“Renewable energy is one of the fastest growing industries in the world, and the UAE is collaborating with like-minded nations to contribute to the sector’s growth and improve global energy security,” adds Dr Al Jaber.

Alternatives in the future
Abu Dhabi’s Economic Vision 2030 aims at generating 7% of its energy needs from renewable resources. Masdar Power’s 100 MW Shams 1 Concentrated solar power (CSP) plant in the western region, a pilot 30 MW wind farm project and plans for constructing the world’s largest hydrogen power plant by 2015, are some of the steps the UAE is taking to concretise the nation’s lofty goals.
Emirates Nuclear Energy Corporation (ENEC) are in the initial phase of the nation’s first nuclear power plant project, expected to be up and running by 2017. By 2020, ENEC projects that the UAE will have 4 nuclear power plants with a gross installed capacity of 5,600 MW at an approximate capital of US$20 billion.
According to the Dubai Integrated Energy Strategy 2030, the government is targeting renewable energy to supply 1% of Dubai’s energy by 2020 and 5% by 2030.
Dubai’s AED12 billion Mohammad Bin Rashid Al Maktoum Solar Park promises a capacity to generate 1,000 MW. Speaking to local media on the cusp of the highly anticipated World Energy Forum 2012 to be held later this month, Saeed Al Tayer highlighted the UAE’s unique position and inexhaustible potential for evolving into a thought leader in green energy solutions. In addition to his role as MD and CEO of DEWA, Al Tayer is also the Vice Chairman of the Supreme Council of Energy (SCE) and Vice Chairman of the WEF 2012 Higher Organising Committee.
“The energy strategy 2030 will reduce its dependence on oil and gas. 12% of its future energy could come from nuclear energy and another 12% will come from coal-fired power plants, 71% will come from gas and 5% from renewable energy,” according to Al Tayer, adding that clean coal could also be expected as an energy source in the future.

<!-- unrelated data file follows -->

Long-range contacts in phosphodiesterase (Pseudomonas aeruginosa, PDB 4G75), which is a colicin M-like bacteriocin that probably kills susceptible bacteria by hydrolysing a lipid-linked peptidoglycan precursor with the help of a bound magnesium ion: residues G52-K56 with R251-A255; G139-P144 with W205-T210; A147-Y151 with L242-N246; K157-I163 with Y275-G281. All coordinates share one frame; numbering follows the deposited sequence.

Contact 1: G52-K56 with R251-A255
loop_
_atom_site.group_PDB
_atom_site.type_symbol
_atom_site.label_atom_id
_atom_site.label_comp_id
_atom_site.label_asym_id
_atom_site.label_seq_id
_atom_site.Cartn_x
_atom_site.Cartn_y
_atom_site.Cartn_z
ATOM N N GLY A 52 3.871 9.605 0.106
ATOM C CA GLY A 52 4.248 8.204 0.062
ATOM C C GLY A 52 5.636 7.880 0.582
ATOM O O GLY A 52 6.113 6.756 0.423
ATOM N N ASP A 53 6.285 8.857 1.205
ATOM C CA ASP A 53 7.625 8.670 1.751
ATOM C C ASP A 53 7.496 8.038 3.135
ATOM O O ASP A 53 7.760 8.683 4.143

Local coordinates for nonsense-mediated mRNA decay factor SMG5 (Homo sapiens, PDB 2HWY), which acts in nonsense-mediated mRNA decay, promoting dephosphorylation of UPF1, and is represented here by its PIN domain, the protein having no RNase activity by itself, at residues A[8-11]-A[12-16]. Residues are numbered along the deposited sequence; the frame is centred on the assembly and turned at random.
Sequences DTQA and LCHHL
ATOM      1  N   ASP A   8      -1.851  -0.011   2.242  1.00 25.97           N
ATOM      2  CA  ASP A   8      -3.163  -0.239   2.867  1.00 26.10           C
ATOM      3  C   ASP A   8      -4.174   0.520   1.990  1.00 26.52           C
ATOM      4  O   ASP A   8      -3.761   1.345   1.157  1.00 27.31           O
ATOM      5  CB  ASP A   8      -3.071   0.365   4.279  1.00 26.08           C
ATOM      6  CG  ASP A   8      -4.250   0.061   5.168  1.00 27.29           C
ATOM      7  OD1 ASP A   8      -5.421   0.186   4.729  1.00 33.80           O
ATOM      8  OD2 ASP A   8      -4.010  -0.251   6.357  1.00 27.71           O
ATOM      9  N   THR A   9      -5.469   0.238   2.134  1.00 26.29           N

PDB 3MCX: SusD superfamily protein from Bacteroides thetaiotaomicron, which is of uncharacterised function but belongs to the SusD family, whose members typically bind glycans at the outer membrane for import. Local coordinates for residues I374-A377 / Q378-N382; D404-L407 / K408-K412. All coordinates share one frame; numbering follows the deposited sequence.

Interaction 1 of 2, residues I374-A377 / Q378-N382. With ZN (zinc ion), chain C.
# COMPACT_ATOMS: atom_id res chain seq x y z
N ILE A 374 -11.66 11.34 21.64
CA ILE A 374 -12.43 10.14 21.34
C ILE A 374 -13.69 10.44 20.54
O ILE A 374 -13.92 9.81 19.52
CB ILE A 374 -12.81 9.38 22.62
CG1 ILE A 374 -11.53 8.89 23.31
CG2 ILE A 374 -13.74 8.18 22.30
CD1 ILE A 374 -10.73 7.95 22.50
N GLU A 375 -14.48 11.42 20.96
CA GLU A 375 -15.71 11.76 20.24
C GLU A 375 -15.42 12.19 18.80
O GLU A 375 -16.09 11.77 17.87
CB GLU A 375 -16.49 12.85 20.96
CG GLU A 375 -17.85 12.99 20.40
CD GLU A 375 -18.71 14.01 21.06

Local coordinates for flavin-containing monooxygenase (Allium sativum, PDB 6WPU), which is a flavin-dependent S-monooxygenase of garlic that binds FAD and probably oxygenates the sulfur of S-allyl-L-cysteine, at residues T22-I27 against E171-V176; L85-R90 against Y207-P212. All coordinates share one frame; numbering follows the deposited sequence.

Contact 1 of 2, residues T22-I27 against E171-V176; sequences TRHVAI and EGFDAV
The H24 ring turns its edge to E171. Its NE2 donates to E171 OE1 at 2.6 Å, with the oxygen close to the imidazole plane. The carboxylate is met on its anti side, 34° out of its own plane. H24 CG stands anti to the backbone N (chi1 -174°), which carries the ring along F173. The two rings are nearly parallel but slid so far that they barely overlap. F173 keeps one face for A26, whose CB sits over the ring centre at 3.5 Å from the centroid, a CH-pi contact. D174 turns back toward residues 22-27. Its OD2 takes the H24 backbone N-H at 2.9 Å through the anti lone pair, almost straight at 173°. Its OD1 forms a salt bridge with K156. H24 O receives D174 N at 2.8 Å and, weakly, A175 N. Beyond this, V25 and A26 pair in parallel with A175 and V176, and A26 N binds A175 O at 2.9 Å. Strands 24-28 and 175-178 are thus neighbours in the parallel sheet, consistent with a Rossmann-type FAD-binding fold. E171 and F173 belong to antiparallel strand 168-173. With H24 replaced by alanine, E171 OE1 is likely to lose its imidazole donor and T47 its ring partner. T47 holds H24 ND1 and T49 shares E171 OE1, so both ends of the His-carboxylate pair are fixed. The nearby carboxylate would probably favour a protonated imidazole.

DEWA on the global stage
In effort to reduce fuel consumption at its power plants, DEWA generated 400 MW of electricity without using additional fuel. Recently, DEWA made headlines in beating the global standard in the private sector in efficiency, availability and reliability. While top European and American companies recorded an average 4.3% network line loss, DEWA’s figure was significantly lower at 3.49%, with customer minutes lost last year clocking at 5.8 minutes, compared to the 16.4 minutes recorded overseas. DEWA’s production efficiency reached 20% from 2006.

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e-Mobility and Solar Charging Stations

To be honest, I have had the idea of driving an electric vehicle that would run on solar power for quite some time. It was one of the main reasons why I thought about buying an electric vehicle in the first place. However, up until recently, “going solar” did not really appear to be an option here in Dubai. Yes, some medium-sized to large-scale solar plants exist or are in the planning phase, but individual use of solar power still does not really exist, unfortunately.
“If you seek then you will find” as the Germans say, and I did manage to find very helpful individuals and companies who were ready to invest in and start a pilot project. The project is a solar operated charging station for electric vehicles, such as mine. Siemens UAE (Philipp Sonnauer) are supporting with the system design and providing one of the key pieces of equipment; the actual charging station that will be installed at home in our garage. A total of 5.07 kWp worth of solar panels are being contributed by Trina Solar (Matthew Silvester) and Canadian Solar (Catherine Gallagher) and will be installed on our roof at home in the Springs. PowerOne (Imad Meselmani) will provide the inverter, Hilti (Amir Mokhtar and Sara Georges) the support structure and SES Technologies (Justin Hall) will take care of the overall system integration.